• Include driving directions for each leg of his trip: from the airport to the hotel; from the hotel to dinner or the meeting location; from the meeting location back to the hotel; from the hotel back to the airport. As someone who has supported many traveling executives (and enjoys travel herself), this is so nice to have – even if you think you don’t need it. Even when I’m not the one driving, I’ve been able to provide driving direction to those I was with who didn’t have directions with them either – talk about a value-add!
  • Find out if the hotel he’s staying at provides continental breakfast and/or evening socials with food. This will not only be helpful to your boss, but may help save on food expenses while he’s traveling.
  • If specific dinner plans aren’t included in the travel plans, call ahead or go online and find some area restaurants near the hotel where your boss may want to have dinner. If he’s getting in late, call and ask the hotel how late they offer room service (if at all) so you can advise your boss if he needs to get food before he gets to the hotel.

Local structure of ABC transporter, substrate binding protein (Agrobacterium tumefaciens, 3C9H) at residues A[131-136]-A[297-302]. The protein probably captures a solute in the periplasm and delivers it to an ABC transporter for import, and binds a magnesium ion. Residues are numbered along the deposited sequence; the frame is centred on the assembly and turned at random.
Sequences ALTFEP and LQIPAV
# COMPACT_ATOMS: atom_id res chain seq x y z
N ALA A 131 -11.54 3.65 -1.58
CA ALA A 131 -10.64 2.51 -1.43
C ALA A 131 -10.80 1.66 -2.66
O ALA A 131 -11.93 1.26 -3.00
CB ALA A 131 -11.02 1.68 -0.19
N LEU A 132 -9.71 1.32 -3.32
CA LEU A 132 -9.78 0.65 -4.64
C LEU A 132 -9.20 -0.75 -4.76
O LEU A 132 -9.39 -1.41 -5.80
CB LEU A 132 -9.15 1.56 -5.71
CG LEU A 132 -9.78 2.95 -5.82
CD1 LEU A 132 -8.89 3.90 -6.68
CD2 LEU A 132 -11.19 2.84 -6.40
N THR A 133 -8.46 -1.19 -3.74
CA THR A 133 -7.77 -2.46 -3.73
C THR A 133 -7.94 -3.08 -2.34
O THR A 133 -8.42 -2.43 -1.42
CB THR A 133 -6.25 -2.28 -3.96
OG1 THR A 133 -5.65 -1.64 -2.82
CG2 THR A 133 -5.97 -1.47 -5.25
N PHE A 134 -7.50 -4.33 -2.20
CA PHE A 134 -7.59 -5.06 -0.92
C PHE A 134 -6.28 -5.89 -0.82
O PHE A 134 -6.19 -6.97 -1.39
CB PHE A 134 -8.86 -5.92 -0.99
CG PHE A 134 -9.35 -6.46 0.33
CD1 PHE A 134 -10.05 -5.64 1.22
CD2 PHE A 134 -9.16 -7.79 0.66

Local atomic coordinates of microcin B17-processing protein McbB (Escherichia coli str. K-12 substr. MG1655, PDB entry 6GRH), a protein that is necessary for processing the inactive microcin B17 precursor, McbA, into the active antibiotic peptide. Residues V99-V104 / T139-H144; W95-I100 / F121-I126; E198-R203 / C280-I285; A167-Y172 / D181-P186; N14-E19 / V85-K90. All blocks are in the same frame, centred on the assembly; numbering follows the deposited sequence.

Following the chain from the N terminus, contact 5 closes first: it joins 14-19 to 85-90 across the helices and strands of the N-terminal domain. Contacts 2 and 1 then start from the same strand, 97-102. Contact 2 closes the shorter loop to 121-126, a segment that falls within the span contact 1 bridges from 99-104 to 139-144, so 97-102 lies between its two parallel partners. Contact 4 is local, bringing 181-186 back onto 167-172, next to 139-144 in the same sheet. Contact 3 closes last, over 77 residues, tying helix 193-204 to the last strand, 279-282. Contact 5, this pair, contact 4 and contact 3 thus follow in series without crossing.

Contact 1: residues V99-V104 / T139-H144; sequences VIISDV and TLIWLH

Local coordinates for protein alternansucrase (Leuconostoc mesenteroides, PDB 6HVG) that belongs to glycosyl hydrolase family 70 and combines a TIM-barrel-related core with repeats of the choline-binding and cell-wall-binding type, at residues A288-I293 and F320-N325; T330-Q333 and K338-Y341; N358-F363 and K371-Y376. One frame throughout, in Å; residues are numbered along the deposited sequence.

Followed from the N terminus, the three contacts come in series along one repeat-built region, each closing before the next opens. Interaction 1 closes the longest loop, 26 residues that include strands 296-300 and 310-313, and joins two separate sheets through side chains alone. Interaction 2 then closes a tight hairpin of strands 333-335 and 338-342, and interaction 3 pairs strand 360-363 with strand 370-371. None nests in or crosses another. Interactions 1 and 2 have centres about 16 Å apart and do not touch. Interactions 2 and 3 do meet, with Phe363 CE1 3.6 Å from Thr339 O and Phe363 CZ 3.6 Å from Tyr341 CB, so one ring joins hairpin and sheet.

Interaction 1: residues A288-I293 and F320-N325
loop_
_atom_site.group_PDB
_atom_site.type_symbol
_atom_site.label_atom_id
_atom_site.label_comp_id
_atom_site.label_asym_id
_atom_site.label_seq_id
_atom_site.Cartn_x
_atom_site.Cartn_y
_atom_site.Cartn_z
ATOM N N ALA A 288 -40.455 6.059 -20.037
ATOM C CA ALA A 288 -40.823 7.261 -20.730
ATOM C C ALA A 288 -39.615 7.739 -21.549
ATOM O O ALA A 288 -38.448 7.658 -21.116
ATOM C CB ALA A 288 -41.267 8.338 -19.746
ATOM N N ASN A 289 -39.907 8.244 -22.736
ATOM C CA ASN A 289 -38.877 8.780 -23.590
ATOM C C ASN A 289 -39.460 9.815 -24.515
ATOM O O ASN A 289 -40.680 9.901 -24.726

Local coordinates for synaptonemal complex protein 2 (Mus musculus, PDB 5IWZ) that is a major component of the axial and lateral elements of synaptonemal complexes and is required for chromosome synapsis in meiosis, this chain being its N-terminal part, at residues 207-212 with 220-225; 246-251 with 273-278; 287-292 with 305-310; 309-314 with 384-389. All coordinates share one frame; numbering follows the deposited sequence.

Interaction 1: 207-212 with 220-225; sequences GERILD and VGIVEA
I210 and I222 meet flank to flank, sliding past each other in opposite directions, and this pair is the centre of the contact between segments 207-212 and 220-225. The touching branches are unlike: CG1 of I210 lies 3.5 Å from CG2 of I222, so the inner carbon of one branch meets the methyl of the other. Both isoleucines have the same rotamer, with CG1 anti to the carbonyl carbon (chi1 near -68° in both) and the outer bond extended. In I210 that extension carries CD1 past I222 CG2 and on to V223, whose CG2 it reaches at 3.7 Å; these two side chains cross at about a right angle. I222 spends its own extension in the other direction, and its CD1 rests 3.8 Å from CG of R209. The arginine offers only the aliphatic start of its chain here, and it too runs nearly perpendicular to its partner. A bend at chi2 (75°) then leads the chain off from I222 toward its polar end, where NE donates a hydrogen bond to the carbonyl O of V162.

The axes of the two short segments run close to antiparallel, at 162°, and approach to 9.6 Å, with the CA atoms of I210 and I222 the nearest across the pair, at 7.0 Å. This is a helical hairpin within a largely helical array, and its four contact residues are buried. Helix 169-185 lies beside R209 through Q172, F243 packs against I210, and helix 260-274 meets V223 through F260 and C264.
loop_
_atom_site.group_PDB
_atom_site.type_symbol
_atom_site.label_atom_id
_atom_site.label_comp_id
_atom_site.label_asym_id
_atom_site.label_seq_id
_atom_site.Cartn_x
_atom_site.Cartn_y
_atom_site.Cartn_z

• Depending on the type of trip, you may want to research area attractions or cultural events happening in the area should your boss want to entertain business associates at the end of the day.
  • If the travel destination is one that your boss frequents, SAVE the travel research you do from trip to trip and you’ll have it for the next time. That’s a value-add for yourself!

Example 2: Your manager is headed to a weekly staff meeting. How do you provide value-added support?

  • Print out the meeting agenda and accompanying documents and have them ready for her in a labeled folder. Arrange the documents in the order they appear on the agenda.
  • Make sure the conference room is set up with the appropriate number of chairs, beverages, handouts, etc. (as appropriate). If it’s not a normal conference room that I am the caretaker for, I assemble a small basket of post-its, highlighters, clips, pens, and tape flags and put it in the conference room also for use by attendees, if needed. Have you ever wanted to highlight something during a meeting? Or flag it for later?